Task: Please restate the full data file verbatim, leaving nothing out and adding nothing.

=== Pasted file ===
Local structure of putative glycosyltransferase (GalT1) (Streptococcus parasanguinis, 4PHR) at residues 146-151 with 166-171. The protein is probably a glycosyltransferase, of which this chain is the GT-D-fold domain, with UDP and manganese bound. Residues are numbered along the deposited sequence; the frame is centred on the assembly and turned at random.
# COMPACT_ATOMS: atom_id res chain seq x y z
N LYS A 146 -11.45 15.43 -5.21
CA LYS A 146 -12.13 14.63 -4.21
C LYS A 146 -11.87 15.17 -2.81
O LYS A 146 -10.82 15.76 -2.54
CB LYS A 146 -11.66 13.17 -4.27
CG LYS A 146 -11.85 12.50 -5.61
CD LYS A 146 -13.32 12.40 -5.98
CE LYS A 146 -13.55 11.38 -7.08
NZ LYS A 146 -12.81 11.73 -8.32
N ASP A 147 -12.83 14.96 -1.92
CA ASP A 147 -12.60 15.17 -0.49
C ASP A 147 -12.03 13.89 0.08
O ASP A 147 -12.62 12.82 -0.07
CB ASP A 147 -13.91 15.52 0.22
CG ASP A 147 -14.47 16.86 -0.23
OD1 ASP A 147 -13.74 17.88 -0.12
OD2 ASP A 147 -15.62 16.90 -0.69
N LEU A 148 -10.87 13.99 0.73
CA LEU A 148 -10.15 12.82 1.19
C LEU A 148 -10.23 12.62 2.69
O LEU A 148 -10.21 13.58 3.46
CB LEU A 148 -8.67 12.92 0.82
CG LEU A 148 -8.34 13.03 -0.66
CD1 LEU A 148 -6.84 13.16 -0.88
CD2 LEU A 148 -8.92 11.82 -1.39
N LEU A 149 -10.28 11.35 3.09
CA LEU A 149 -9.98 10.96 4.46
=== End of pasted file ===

Local structure of putative glycosyltransferase (GalT1) (Streptococcus parasanguinis, 4PHR) at residues 146-151 with 166-171. The protein is probably a glycosyltransferase, of which this chain is the GT-D-fold domain, with UDP and manganese bound. Residues are numbered along the deposited sequence; the frame is centred on the assembly and turned at random.
# COMPACT_ATOMS: atom_id res chain seq x y z
N LYS A 146 -11.45 15.43 -5.21
CA LYS A 146 -12.13 14.63 -4.21
C LYS A 146 -11.87 15.17 -2.81
O LYS A 146 -10.82 15.76 -2.54
CB LYS A 146 -11.66 13.17 -4.27
CG LYS A 146 -11.85 12.50 -5.61
CD LYS A 146 -13.32 12.40 -5.98
CE LYS A 146 -13.55 11.38 -7.08
NZ LYS A 146 -12.81 11.73 -8.32
N ASP A 147 -12.83 14.96 -1.92
CA ASP A 147 -12.60 15.17 -0.49
C ASP A 147 -12.03 13.89 0.08
O ASP A 147 -12.62 12.82 -0.07
CB ASP A 147 -13.91 15.52 0.22
CG ASP A 147 -14.47 16.86 -0.23
OD1 ASP A 147 -13.74 17.88 -0.12
OD2 ASP A 147 -15.62 16.90 -0.69
N LEU A 148 -10.87 13.99 0.73
CA LEU A 148 -10.15 12.82 1.19
C LEU A 148 -10.23 12.62 2.69
O LEU A 148 -10.21 13.58 3.46
CB LEU A 148 -8.67 12.92 0.82
CG LEU A 148 -8.34 13.03 -0.66
CD1 LEU A 148 -6.84 13.16 -0.88
CD2 LEU A 148 -8.92 11.82 -1.39
N LEU A 149 -10.28 11.35 3.09
CA LEU A 149 -9.98 10.96 4.46